10. 10. CORE CURRICULUM IN NEPHROLOGY 1091 ing the patient with a total of 5 exchanges ides, juxtaperitoneal infection, malignancy, or per day. For cycler patients, there are sev- allergic reactions should be considered. eral methods available for improving ad- ● Microbiology equacy. These methods include increasing Sixty to seventy percent of episodes are due to the dwell volume/exchange, increasing the Gram-positive cocci, most commonly Staphylo- time spent overnight on the cycler, increas- coccus aureus or epidermidis. Gram-negative ing the number of exchanges on the cycler, rods account for 15% to 25% and fungi for 2% to or increasing the number of daytime dwells. 3%. In approximately 15% of episodes, no organ- Sometimes a combination of the above mea- ism is cultured. Tuberculosis is a rare cause of sures is used in an individual patient. peritonitis in the United States. The finding of anaerobic and/or polymicrobial COMPLICATIONS OF PERITONEAL DIALYSIS peritonitis should raise the question of an intraab- dominal catastrophe and prompt a surgical evalu- Patients performing PD may experience either ation. When due to pancreatitis or a ruptured infectious or noninfectious complications. viscus, peritonitis may be associated with an elevated amylase ( 50 IU/L) in the dialysate. ● Infectious Complications ● Treatment Infectious complications account for approxi- Send dialysate for cell count with differential mately two thirds of all PD catheter losses and and Gram stain. Initiate therapy guided by Gram around one third of all transfers to hemodialysis. stain results. The major infectious complications of PD are The International Society for Peritoneal Dialy- peritonitis and exit-site or tunnel infections. sis (ISPD) recommendations for the initial/ ● Peritonitis empiric therapy of peritonitis have changed over The most common infectious complication of the years. The current recommendations are: PD. ● A significant cause of hospitalization, cath- Gram Stain Results Therapy eter loss, malnutrition, peritoneal mem- brane failure, and occasionally death. Gram-positive First-generation cephalosporin ● Average frequency approximately 1 episode Gram-negative Third-generation cephalosporin per 20 to 30 patient-months. The use of (an aminoglycoside may be disconnect systems has played a major used for patients with residual urine output role in lowering this frequency from the 100 cc/d) prior rate of 1 episode per 6 to 18 patient- No organism seen Combination of above agents months. ● Diagnosed when at least 2 of the following The use of vancomycin remains controversial. are present: The ISPD no longer recommends routine use of vancomycin for fear of inducing vancomycin resis- Cloudy dialysis effluent with white blood tance in enterococci. However, other authors still cell count 100 cells/mm3 (usually prefer it because of the high frequency of methi- 50% are polymorphonuclear neutro- cillin-resistant, coagulase-negative staphylococci. phils)—present in 98% of cases Attempts at treating fungal peritonitis with Abdominal pain—present in approximately amphotericin or a combination of fluconazole 75% of cases and flucytosine virtually always fail. Catheter Positive culture from dialysate removal should be considered very early. Other symptoms such as fever, nausea, or Final therapy should be guided by culture diarrhea are present in no more than half of results and sensitivities. Treatment should be all cases. continued for a total course of 2 weeks; infec- Not all instances of cloudy peritoneal dialy- tions due to S aureus, anaerobes, members of the sate reflect infectious peritonitis. Depending on Pseudomonas/Stenotrophomonas family, or those the cellularity of the fluid and the nature of the due to multiple Gram-negative organisms re- cells found, other causes such as fibrin, triglycer- quire 3 weeks of antibiotic therapy.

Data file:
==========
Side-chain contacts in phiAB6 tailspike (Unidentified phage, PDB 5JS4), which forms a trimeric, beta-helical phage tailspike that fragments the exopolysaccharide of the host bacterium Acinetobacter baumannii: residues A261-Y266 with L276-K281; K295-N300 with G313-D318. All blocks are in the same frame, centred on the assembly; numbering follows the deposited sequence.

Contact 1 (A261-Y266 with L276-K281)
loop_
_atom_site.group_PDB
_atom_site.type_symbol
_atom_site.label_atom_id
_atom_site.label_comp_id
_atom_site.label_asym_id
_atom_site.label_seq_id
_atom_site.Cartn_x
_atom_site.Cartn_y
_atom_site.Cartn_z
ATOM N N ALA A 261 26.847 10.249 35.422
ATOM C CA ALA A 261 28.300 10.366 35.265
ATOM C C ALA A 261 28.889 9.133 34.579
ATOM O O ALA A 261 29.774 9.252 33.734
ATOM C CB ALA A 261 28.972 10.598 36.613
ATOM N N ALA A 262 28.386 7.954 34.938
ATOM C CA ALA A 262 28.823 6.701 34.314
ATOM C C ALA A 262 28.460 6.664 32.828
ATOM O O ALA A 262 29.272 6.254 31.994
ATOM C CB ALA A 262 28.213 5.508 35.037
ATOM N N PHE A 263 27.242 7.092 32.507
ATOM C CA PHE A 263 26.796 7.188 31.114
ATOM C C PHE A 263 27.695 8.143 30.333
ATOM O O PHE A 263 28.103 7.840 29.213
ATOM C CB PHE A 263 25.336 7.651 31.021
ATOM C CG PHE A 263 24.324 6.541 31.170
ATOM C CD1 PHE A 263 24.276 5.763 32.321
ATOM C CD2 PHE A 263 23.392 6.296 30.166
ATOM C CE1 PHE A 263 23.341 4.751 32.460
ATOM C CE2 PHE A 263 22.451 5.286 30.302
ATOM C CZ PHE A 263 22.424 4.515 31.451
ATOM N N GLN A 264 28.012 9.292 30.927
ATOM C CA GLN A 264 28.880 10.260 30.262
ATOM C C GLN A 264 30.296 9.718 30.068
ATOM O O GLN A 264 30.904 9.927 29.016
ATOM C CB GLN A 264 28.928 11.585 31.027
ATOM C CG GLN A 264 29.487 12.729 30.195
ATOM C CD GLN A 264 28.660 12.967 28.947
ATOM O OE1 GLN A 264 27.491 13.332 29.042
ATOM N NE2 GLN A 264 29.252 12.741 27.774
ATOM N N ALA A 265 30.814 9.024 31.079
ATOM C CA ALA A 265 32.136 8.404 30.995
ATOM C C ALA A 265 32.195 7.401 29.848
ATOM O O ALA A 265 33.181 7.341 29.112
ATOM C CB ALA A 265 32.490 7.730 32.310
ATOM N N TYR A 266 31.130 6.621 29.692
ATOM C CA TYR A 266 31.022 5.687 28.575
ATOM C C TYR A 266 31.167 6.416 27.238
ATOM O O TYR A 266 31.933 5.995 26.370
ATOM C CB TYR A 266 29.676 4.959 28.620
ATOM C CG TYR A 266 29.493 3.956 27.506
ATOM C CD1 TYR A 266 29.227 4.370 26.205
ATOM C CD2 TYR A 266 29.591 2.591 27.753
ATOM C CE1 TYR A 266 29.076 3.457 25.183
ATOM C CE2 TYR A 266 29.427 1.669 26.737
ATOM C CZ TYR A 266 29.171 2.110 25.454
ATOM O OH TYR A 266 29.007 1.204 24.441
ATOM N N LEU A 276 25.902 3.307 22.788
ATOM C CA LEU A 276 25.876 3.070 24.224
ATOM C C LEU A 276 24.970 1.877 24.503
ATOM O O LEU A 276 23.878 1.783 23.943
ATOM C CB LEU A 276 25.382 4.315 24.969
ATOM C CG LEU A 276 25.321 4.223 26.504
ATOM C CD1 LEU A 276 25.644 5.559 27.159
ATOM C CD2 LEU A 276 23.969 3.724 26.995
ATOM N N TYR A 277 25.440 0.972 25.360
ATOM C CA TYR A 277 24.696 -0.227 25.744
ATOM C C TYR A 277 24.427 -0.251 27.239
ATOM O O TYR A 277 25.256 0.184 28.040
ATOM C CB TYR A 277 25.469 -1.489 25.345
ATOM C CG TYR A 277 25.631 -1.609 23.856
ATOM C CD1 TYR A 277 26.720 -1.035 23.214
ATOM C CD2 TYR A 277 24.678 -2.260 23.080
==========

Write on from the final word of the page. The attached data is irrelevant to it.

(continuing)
11. 11. 1092 TEITELBAUM AND BURKART ● Relapsing Peritonitis: offending organism is a member of the Pseudo- Recurrence of peritonitis with the same organ- monas/Stenotrophomonas family, fungus, or my- ism within 4 weeks of the completion of therapy cobacterium. signifies relapse. ● Exit-Site Infection The recommended treatment for relapsing peri- • Defined by the presence of purulent drain- tonitis is: age with or without cutaneous erythema at the catheter-epidermal interface. Organism Therapy • Incidence ranges from 0.05 to 1.0 per patient- Gram-positive First-generation cephalosporin year. rifampin for 4 wk (use • Results in peritonitis in 25% to 50% of cases vancomycin or clindamycin and contributes significantly to catheter loss. in case of methicillin- • Trauma to the exit-site, an upward-directed resistance, ampicillin and an aminoglycoside for exit-site, or proximity of the distal catheter enterococcus) cuff to the exit-site ( 2 cm) all predispose Gram-negative to exit-site infection. Pseudomonas/ Remove catheter • The bacteriology of exit-site infections is Stenotrophomonas Other Third-generation cephalosporin very similar to that of peritonitis. (an aminoglycoside may be • Treatment: used for patients with residual urine output Send exit-site drainage for culture and Gram 100 cc/d) stain. Current recommendations for initial/ em- Relapsing peritonitis due to S aureus should piric therapy: prompt consideration of an occult tunnel infec- tion (Vida infra). Gram Stain Results Therapy Relapsing peritonitis due to Gram-negative organisms (or Gram-positives that fail to respond Gram-positive First-generation cephalosporin, after 96 hours of therapy) should prompt consid- trimethoprim/ eration of an intra-abdominal abscess. Ultra- sulfamethoxazole, or sonography or computed tomographic scanning penicillinase-resistant of the abdomen with intraperitoneal contrast may penicillin Gram-negative Oral quinolone be useful in establishing the diagnosis. Strong No organism seen Gram-positive coverage only consideration should be given to surgical explo- ration and catheter removal. It may be necessary to add rifampin for recal- Another potential concern when faced with citrant Gram-positive infections or a second relapsing peritonitis, especially when due to co- Gram-negative agent for infections with Pseudo- agulase-negative staphylococci, is the presence monas. of bacterial biofilm (so-called “slime”) on the Topical antibiotic therapy is not recommended. catheter. Intraperitoneal instillation of thrombo- However, the frequency of routine exit-site care lytic agents will sometimes prove successful in should be increased to twice daily. Application of eradicating the infection. dressings soaked in 3% saline or povidone- When catheter removal is necessary, it is gen- iodine solution may be beneficial. erally wise to wait 3 weeks or longer before Prolonged treatment (4 to 6 weeks) may be placing a new catheter as removal of the foreign necessary. Failure to eradicate the infection by body is often beneficial in promoting resolution that time should prompt consideration of catheter of infection. However, it is sometimes possible removal. Simultaneous catheter replacement at a to place the new catheter simultaneously pro- remote site is usually successful with the exception vided the white blood cell count of the dialysate of infections due to Candida or Pseudomonas. has decreased to 100/mm3. This should not be The frequency of exit-site infections and peri- done for relapsing peritonitis due to known or tonitis, particularly those episodes due to S au- suspected intra-abdominal abscess or when the reus, is approximately 4- to 7-fold higher in